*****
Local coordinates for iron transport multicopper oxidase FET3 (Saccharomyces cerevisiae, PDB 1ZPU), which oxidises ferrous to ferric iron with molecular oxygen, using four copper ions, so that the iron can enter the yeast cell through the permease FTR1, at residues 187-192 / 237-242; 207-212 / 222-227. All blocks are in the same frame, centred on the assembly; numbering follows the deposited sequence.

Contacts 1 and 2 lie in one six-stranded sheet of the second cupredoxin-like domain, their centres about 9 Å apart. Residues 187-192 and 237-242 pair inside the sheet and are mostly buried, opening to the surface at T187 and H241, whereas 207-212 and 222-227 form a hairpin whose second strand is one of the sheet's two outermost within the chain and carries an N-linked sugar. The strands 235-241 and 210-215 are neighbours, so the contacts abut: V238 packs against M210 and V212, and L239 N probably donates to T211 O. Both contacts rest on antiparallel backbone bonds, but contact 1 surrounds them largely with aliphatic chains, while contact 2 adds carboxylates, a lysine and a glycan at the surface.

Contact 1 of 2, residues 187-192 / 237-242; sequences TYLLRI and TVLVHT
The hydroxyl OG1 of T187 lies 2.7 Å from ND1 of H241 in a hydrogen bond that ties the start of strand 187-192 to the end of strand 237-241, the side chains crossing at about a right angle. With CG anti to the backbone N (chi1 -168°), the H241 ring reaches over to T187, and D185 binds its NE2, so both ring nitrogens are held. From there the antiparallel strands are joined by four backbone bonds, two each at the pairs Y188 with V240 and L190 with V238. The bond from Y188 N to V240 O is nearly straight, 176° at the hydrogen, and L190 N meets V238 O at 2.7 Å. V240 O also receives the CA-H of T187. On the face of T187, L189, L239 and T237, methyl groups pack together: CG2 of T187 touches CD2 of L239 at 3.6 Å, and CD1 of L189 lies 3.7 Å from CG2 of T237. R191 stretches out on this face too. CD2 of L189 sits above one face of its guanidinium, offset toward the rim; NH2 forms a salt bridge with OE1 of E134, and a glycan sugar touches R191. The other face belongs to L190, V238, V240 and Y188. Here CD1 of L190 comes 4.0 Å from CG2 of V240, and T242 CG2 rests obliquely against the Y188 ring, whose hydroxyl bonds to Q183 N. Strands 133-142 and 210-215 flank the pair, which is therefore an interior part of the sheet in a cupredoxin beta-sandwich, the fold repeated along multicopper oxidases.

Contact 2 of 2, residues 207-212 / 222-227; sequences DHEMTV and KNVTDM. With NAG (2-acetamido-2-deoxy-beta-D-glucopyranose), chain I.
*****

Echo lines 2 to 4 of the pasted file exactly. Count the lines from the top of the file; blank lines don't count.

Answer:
Contacts 1 and 2 lie in one six-stranded sheet of the second cupredoxin-like domain, their centres about 9 Å apart. Residues 187-192 and 237-242 pair inside the sheet and are mostly buried, opening to the surface at T187 and H241, whereas 207-212 and 222-227 form a hairpin whose second strand is one of the sheet's two outermost within the chain and carries an N-linked sugar. The strands 235-241 and 210-215 are neighbours, so the contacts abut: V238 packs against M210 and V212, and L239 N probably donates to T211 O. Both contacts rest on antiparallel backbone bonds, but contact 1 surrounds them largely with aliphatic chains, while contact 2 adds carboxylates, a lysine and a glycan at the surface.

Contact 1 of 2, residues 187-192 / 237-242; sequences TYLLRI and TVLVHT
The hydroxyl OG1 of T187 lies 2.7 Å from ND1 of H241 in a hydrogen bond that ties the start of strand 187-192 to the end of strand 237-241, the side chains crossing at about a right angle. With CG anti to the backbone N (chi1 -168°), the H241 ring reaches over to T187, and D185 binds its NE2, so both ring nitrogens are held. From there the antiparallel strands are joined by four backbone bonds, two each at the pairs Y188 with V240 and L190 with V238. The bond from Y188 N to V240 O is nearly straight, 176° at the hydrogen, and L190 N meets V238 O at 2.7 Å. V240 O also receives the CA-H of T187. On the face of T187, L189, L239 and T237, methyl groups pack together: CG2 of T187 touches CD2 of L239 at 3.6 Å, and CD1 of L189 lies 3.7 Å from CG2 of T237. R191 stretches out on this face too. CD2 of L189 sits above one face of its guanidinium, offset toward the rim; NH2 forms a salt bridge with OE1 of E134, and a glycan sugar touches R191. The other face belongs to L190, V238, V240 and Y188. Here CD1 of L190 comes 4.0 Å from CG2 of V240, and T242 CG2 rests obliquely against the Y188 ring, whose hydroxyl bonds to Q183 N. Strands 133-142 and 210-215 flank the pair, which is therefore an interior part of the sheet in a cupredoxin beta-sandwich, the fold repeated along multicopper oxidases.